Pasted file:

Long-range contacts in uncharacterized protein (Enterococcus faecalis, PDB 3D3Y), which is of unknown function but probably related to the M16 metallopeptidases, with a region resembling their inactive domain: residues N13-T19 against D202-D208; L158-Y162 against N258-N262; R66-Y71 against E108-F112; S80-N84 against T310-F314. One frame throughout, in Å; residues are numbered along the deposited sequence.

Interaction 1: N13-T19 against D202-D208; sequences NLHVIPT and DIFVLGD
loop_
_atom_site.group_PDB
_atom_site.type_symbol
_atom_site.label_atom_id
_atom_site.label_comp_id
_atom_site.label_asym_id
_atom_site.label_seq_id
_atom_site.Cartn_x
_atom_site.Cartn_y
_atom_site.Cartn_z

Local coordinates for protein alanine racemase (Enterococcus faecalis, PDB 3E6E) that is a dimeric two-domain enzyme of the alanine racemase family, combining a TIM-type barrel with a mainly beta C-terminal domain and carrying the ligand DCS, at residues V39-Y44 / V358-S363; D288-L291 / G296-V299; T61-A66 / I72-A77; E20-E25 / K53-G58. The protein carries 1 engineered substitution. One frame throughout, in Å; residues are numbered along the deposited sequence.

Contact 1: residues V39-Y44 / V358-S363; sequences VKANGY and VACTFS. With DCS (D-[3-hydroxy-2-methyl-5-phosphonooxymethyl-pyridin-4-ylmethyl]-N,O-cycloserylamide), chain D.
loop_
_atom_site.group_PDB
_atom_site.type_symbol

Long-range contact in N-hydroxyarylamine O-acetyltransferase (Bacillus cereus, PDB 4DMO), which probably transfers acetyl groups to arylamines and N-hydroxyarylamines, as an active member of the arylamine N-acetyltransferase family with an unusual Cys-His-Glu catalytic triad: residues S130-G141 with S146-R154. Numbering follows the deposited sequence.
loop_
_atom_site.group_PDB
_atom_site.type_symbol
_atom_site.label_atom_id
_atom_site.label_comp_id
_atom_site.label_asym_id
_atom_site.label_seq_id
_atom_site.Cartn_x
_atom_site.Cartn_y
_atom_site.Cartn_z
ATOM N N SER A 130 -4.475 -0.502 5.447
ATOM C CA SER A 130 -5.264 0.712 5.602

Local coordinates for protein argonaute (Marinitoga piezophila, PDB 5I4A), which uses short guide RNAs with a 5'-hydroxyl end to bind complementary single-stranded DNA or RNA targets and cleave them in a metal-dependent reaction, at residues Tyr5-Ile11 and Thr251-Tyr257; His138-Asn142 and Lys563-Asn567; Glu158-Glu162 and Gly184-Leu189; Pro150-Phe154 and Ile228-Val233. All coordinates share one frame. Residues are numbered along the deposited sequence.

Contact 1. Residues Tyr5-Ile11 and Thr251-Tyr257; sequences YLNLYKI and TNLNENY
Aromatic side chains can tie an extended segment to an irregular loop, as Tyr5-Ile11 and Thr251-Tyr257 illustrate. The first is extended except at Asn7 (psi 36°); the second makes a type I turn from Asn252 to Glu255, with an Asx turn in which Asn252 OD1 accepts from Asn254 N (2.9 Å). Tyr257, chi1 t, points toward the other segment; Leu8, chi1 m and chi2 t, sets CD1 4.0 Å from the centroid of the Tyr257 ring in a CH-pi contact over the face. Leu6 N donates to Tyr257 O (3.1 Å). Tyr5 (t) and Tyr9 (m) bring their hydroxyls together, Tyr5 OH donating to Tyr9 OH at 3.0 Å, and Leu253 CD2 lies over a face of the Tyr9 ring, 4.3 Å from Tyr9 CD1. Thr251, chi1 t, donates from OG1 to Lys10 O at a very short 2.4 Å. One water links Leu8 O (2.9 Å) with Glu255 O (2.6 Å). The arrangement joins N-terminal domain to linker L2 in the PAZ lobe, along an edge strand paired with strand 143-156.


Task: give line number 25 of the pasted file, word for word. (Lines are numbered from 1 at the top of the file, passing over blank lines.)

_atom_site.label_seq_id